“infectious energy…delightfully dark humour…leaving the audience in tears…enchantingly innovative…refreshing and creative”
As a fan of sketch comedy, going to see the highly anticipated ComedyFest at the Gala theatre was an experience that had us laughing from start to finish. Our hosts were the Revue writing team Teagan Booker and Jack Simmonds, who immediately put the audience at ease with their exchange of banter. While some of the jokes were a little cheesy, they were delivered with such charm that it was impossible not to be won over by the duo’s delightful back-and-forth.
The Leeds Tealights opened with a fantastically melodramatic scene about one man’s addiction to biscuits that set the tone for the rest of their performance, with another highlight being the intimacy training sketch for its amazing physical comedy and great punchline. However, the stand-out was a very meta scene featuring two Australian women chatting about how much they love getting their period, which then devolved into a fourth-wall breaking monologue about how unfunny and nonsensical the sketch was and the offensiveness of making fun of Australian accents. The joke was both clever and actually funny, and the fact that the troupe had built up such a rapport with the audience that they trusted us to sit through nonsense to get to a hilarious payoff is a testament to their comedic talent. If I had one minor criticism it would be that the actors occasionally talked over the audience’s laughter when they could have paused, but overall their performance was extremely enjoyable, and the group’s energy was infectious.
The Cambridge Footlights followed, with their sketches following a police procedural theme, which for the most part tied their performance together nicely. One highlight was the ‘Scribbles the Puppet’ sketch, which was hilarious partly due to the ‘children’s’ impressively realistic acting. The Take Me Out-style suspect line-up skit was another favourite thanks to the presenter’s masterful delivery. However, the costume choices were slightly confusing, with the prison costumes making it hard to understand some of the scenes’ premises. In addition to this, there were a couple of awkward silences in some of the ensemble scenes that would’ve been alleviated if the actors’ reactions were more animated, both vocally and physically. Overall however, the group put on a solid performance with well-executed sketches that left the audience entertained.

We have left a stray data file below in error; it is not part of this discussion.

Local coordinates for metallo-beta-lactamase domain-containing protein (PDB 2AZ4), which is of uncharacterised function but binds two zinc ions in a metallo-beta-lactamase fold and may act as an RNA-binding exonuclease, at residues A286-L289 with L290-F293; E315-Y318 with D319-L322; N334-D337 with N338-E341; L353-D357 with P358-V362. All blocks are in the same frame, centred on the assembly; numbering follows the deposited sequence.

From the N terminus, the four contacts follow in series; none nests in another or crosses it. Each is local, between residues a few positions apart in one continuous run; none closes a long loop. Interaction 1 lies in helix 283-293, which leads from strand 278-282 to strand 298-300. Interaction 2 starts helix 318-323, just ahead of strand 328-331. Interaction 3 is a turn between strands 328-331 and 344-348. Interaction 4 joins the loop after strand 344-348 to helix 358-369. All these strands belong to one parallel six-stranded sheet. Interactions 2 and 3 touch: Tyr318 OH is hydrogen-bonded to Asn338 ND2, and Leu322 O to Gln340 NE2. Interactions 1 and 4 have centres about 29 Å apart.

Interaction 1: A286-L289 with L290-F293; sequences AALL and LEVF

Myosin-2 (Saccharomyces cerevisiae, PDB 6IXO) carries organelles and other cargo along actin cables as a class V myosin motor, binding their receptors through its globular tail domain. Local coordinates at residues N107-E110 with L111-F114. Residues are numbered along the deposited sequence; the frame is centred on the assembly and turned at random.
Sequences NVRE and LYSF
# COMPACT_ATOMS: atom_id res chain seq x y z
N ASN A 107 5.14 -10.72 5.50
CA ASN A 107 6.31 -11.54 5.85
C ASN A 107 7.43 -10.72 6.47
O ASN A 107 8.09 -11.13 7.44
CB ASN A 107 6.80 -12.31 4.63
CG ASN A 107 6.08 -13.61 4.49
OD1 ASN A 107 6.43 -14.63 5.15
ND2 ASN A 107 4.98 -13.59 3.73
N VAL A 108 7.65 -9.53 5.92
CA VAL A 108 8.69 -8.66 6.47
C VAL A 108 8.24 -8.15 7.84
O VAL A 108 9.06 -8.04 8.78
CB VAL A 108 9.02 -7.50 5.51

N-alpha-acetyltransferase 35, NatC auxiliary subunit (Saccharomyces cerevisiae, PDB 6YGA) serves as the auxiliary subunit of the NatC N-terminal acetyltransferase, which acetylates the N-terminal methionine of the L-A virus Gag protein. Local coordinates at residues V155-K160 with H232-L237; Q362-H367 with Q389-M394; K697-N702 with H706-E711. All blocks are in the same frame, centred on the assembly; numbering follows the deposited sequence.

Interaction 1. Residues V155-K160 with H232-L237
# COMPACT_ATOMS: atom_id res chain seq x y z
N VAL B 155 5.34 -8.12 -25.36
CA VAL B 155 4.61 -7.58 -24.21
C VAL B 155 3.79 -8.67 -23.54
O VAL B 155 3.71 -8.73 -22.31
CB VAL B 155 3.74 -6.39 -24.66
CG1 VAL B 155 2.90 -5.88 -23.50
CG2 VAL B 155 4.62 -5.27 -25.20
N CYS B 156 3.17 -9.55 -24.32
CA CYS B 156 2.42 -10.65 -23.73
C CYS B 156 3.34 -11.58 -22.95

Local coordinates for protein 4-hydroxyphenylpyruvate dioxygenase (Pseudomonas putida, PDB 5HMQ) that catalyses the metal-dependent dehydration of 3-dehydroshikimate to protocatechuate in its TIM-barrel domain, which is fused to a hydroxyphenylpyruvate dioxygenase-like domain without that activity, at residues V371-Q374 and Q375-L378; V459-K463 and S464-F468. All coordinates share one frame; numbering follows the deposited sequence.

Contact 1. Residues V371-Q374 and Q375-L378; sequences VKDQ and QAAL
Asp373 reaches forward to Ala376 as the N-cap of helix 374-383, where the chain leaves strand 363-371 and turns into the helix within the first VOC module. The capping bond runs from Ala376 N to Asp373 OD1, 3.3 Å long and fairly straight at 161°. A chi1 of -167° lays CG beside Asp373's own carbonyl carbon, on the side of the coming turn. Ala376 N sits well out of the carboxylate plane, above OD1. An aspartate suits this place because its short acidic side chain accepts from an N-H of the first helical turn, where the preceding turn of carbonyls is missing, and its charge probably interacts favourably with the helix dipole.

The Durham Revue opened with a sketch starring Marc Twinn as a reluctant Superman who can’t be bothered to get up and save a children’s’ hospital. Twinn’s characterisation of Superman, rolling his eyes with his hands in his pockets, and then hilariously pretending to injure himself, was great in contrast to his worried wife, Lois. The delightfully dark humour that made this scene great was present throughout much of the show and brought a sense of life to the performance. I’d like to commend Tansy Adam for portraying a ‘straight man’ character with such great comedic delivery. Adam got her time to shine even more in the sketch immediately following, with her outrageous portrayal of a violent, cannibalistic Peppa Pig leaving the audience in tears.
Another highlight of the show featured Teilo Rees and Henry Gwilliam as the Chuckle Brothers, if they were also hitmen. While this was already an amazing premise, their impersonations of Paul and Barry Chuckle were next-level and completely made the scene what it was. Rees and Gwilliam were also both standouts when it came to physical comedy. Rees had the audience in stitches as ‘Mike the Mime’, while Gwilliam was remarkable in a sketch about a man’s relationship with his neglected houseplant, playing the houseplant with extremely impressive physical commitment. I would also like to applaud the writing team for the hilarious twist in this particular sketch’s punchline.
Leah Pinter’s performance in the ‘Storytime with Janice’ sketch was very memorable. The sketch incorporated audience members in an enchantingly innovative way, and Pinter’s ability to improvise and interact with the audience in such a relaxed manner was particularly impressive. Another stand-out scene featured Freya Reynolds as Mary Poppins, if she was a youtuber. Reynolds’ diverse range of accents throughout the show never failed to make the audience smile, and the transatlantic accent and sweet, Mary Poppins-style mannerisms she employed for this scene worked excellently in contrast with the scene’s scandalous prop comedy and toilet humour.
One aspect of the Revue’s performance that I particularly enjoyed was how they embraced that they could be seen in the blackouts between scenes. When the cast were onstage during scene transitions they were always in character – dancing and waving at the audience. It was a refreshing and creative approach to scene transitions that I haven’t seen done very often.
Overall, ComedyFest was an incredibly enjoyable evening, showcasing the impressive comedic talents of the three groups. Whether one is familiar with sketch comedy or not, ComedyFest will have definitely left them wanting more.
By Tabby Thompson
Photo Credits: Durham Revue